7 Cool Mac Apps That You Should Have


A friend of mine recently moved to Mac with a new aluminium 13" MacBook Pro. Being a Windows user for all his life, he told me that the difference in how he used his computer is definitely visible, and wanted to know of a few apps he should get for his new Mac. Now, I have been planning to do a post like this sometime (seeing as I'm a Mac user as well), and so I now have a good reason for which to post this comprehensive list of seven free applications that I use on my MacBook, that I think would benefit any new Mac user out there. Enjoy!

VLC Player
This application is really handy for users who've moved from the Windows world. It allows you to play most popular video and audio formats, such as Windows Media Video (WMV), Windows Media Audio (WMA) and MPEG content. There is a version available for Windows as well, and as such it is a great "switcher" app because many people would be familiar with it, having used its Windows counterpart.

Handbrake is every iPod with video user's dream come true. It allows you to rip DVD movies to iPod, PSP and computer formats, so that you can take your video with you, wherever you go. A Windows version is also available.

One handy application that for some reason isn't on Mac OS X is a Mac counterpart for the Windows Paint application, that allows for simple but reliable image editing. I'm not sure why Apple didn't create a version standard on Mac, seeing as the earlier Mac systems (Mac OS 8 etc) included an app called "MacPaint". Anyway, Paintbrush is a good replacement, and works well. I hardly use it, but sometimes when there's a minor task needed to be done with a particular picture, Paintbrush can be called on to get the job done.

  The Gimp

If you're after a little more power with image editing - a la Photoshop, then The Gimp is the best open source, free alternative! This is one amazing application. It allows you to do some incredible stuff with photos, including removing backgrounds from pictures, adding cool rendered effects like blurs and distortions, and even creating logos - apparently the early Google logo was created using this very app.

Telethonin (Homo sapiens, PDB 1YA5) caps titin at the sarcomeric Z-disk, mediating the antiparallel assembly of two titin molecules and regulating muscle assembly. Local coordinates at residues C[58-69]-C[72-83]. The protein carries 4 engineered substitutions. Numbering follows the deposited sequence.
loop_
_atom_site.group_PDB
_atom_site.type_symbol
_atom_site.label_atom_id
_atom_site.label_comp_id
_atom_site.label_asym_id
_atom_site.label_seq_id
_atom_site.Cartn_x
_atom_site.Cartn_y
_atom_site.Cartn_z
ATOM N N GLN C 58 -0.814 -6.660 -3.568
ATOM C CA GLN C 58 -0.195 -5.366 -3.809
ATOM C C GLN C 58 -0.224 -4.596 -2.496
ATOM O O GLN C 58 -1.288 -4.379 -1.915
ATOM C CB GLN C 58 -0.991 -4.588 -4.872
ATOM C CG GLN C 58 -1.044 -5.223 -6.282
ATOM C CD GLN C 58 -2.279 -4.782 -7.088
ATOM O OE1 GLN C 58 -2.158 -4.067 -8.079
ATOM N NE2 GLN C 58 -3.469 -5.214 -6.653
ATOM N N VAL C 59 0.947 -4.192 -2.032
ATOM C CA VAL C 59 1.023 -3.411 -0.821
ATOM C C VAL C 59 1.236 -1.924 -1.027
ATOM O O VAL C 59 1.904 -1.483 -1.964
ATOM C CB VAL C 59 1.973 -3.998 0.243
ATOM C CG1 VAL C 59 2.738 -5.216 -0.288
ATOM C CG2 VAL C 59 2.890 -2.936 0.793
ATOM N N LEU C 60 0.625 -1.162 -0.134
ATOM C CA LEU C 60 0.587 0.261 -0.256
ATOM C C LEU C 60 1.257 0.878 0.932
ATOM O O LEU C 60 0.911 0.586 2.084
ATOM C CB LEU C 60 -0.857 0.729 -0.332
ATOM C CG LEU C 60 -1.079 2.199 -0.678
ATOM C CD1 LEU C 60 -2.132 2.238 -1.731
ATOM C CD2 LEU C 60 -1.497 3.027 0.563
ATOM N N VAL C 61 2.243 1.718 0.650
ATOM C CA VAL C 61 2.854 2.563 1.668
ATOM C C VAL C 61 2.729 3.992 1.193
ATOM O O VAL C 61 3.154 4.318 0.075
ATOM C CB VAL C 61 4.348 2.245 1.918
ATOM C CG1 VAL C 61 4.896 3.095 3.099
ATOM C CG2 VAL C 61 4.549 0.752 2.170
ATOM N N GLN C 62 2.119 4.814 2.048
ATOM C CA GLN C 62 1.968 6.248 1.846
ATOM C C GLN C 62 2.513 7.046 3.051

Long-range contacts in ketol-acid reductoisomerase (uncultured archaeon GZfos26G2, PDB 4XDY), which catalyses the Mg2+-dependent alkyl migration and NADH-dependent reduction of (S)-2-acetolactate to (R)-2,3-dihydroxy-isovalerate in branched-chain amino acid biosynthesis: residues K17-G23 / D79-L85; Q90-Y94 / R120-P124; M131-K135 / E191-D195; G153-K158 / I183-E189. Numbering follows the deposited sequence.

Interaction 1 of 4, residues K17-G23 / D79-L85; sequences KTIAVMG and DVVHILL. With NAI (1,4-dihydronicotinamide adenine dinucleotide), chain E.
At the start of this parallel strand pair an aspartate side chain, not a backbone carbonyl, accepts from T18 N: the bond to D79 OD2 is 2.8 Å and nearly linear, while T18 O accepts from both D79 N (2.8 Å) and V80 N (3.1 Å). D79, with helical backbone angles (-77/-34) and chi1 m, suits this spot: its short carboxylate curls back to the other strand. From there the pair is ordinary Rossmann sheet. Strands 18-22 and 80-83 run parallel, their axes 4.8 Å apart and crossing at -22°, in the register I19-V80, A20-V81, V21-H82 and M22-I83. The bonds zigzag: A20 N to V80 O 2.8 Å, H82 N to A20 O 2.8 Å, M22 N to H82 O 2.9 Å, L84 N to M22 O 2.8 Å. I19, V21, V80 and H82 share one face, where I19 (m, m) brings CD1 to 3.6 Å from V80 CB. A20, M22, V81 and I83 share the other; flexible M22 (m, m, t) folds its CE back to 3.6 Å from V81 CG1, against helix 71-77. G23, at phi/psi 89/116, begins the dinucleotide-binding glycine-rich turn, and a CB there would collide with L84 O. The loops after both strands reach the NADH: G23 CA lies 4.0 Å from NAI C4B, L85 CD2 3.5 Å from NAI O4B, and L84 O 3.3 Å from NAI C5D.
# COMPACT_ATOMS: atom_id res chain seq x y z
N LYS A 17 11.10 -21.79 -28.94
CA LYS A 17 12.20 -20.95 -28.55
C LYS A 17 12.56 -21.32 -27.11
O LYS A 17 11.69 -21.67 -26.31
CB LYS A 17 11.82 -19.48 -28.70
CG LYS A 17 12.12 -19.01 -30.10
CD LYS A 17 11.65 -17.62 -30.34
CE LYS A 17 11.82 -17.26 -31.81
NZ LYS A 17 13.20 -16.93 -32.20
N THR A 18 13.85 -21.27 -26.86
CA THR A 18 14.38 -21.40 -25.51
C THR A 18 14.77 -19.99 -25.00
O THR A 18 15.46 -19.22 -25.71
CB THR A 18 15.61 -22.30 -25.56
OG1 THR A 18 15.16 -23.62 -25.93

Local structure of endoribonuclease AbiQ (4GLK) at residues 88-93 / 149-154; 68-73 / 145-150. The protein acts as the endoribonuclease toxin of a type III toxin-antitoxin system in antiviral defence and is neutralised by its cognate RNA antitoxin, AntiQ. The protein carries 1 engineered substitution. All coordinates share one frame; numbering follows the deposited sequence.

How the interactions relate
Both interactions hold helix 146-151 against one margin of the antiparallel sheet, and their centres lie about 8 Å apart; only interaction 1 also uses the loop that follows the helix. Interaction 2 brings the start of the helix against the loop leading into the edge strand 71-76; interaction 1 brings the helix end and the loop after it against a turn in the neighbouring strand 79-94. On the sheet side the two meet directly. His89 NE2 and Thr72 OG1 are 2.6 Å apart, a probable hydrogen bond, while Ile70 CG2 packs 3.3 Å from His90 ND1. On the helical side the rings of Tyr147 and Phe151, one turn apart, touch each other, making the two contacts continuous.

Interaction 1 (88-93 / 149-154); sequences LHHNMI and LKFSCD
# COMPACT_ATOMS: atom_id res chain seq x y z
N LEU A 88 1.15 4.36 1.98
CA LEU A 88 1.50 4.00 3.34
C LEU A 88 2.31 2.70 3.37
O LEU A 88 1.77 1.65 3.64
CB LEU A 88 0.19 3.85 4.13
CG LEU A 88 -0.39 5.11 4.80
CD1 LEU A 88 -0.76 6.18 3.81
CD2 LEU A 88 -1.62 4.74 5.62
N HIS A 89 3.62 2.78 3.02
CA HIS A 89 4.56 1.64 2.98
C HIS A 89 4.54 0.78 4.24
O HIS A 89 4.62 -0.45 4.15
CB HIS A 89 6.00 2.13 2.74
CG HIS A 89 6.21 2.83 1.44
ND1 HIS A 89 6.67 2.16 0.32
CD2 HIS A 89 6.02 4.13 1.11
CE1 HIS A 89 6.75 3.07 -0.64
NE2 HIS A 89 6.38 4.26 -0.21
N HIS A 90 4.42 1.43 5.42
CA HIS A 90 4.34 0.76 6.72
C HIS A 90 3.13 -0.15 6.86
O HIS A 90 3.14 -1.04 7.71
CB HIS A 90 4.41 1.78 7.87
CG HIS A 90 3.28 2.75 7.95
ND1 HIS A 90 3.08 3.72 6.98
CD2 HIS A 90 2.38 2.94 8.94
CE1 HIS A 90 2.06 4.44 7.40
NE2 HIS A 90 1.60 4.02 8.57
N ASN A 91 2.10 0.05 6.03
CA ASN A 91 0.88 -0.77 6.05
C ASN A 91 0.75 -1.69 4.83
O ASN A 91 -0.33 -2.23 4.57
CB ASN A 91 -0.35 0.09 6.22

DrawIT lite
DrawIT lite is the free version of Bohemian Coding's stylish vector drawing application - these guys won an Apple Design Award for their products, so they're quite good. This application allows you to draw on screen with vectors, creating things like stylish logos from polygonal shapes. I used it to create quite a few cool logos, and it's really easy to learn - just sit down with it for about an hour, and you'll get the hang of it. That's how easy it is!

This stylish Twitter application allows you to stay up-to-date with your tweets. I use it all the time to connect with my followers on Twitter and update my tweets. The only snag is that the free version does prompt you from time-to-time to "upgrade" to the paid version. All in all, though, a really good Twitter client for Mac OS X.

Last but not least is one of my favourites, NewsFire, a stylish and straightforward RSS reader. It allows you to stay ahead with the latest news from your favourite blogs and news sites. I used to use NetNewsWire for my RSS feeds, but since trying out NewsFire, I'm hooked! This is the latest app added to my Mac collection, and so I can't judge it's performance very accurately, but I can recommend it as an intuitive application to help you keep your feeds in check.

Well, that's the list! If you have any comments or more free apps that you think should be on this list, please drop a line or two in the comments section.

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